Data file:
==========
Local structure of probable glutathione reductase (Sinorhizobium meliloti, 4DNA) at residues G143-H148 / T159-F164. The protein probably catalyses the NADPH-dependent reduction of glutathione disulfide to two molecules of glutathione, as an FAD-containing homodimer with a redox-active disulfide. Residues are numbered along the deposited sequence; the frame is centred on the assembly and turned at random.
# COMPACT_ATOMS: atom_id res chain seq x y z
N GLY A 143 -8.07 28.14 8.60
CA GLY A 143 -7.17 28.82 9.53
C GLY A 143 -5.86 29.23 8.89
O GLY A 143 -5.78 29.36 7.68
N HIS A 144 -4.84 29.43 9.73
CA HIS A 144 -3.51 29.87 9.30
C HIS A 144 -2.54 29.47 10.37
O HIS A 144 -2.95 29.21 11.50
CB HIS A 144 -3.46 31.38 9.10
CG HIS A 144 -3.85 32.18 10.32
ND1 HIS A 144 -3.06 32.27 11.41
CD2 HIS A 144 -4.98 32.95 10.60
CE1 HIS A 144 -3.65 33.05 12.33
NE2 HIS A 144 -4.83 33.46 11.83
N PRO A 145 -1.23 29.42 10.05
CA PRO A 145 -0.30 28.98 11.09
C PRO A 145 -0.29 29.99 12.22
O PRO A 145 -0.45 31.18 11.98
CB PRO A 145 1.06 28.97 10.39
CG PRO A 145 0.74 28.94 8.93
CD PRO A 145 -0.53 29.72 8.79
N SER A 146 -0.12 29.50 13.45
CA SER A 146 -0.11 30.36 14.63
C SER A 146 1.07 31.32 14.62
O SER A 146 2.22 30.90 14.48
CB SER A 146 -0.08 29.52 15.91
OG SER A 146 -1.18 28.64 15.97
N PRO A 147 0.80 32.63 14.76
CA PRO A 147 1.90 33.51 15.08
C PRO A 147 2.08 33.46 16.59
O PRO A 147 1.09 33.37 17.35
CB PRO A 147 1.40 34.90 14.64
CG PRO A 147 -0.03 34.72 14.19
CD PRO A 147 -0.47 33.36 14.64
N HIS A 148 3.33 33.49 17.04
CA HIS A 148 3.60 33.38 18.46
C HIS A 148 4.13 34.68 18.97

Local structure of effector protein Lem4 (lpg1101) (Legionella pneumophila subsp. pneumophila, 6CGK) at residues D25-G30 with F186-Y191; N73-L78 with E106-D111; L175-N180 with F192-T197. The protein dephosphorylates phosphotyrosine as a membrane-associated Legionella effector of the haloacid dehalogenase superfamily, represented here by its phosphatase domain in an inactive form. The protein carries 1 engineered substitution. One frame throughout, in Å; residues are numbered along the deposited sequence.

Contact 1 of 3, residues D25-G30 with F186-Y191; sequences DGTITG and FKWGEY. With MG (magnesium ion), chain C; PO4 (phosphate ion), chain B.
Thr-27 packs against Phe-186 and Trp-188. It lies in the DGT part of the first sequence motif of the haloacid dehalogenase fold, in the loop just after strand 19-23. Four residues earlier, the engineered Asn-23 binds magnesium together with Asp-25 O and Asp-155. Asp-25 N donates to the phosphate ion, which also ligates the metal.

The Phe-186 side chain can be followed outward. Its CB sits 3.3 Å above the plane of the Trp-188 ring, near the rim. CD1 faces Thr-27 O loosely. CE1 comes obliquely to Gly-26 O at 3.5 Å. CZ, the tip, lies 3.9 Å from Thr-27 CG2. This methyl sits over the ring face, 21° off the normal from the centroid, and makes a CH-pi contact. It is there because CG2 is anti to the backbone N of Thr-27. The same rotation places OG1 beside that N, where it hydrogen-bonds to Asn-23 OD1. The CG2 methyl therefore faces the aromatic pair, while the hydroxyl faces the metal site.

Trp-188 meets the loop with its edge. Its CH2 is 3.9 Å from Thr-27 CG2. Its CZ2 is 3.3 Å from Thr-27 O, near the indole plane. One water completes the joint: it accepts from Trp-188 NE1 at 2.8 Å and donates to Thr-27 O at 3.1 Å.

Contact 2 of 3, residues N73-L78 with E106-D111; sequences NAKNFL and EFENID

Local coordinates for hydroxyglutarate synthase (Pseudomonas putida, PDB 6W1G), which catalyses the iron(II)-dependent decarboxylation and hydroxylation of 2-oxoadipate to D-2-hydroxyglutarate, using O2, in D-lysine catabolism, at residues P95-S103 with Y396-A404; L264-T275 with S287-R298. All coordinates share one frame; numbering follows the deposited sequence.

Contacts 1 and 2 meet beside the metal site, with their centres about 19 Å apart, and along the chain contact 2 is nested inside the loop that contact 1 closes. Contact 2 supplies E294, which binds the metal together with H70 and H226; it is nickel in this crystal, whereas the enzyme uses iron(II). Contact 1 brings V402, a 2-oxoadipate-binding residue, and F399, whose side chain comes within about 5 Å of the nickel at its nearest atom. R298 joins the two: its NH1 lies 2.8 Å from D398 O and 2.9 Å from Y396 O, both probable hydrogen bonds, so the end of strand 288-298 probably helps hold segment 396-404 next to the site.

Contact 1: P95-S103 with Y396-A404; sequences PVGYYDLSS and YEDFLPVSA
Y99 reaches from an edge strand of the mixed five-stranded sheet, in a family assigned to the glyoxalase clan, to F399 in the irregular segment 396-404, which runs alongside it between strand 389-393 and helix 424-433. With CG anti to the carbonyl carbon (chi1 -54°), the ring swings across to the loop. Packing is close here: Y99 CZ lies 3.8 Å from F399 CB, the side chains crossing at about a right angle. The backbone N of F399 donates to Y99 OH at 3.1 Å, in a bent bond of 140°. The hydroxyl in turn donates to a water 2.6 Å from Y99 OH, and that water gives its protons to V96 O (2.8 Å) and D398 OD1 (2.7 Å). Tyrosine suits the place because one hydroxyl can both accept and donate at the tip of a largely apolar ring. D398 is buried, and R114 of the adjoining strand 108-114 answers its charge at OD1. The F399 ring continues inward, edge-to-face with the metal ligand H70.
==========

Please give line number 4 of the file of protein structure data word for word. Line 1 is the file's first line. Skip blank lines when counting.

CA GLY A 143 -7.17 28.82 9.53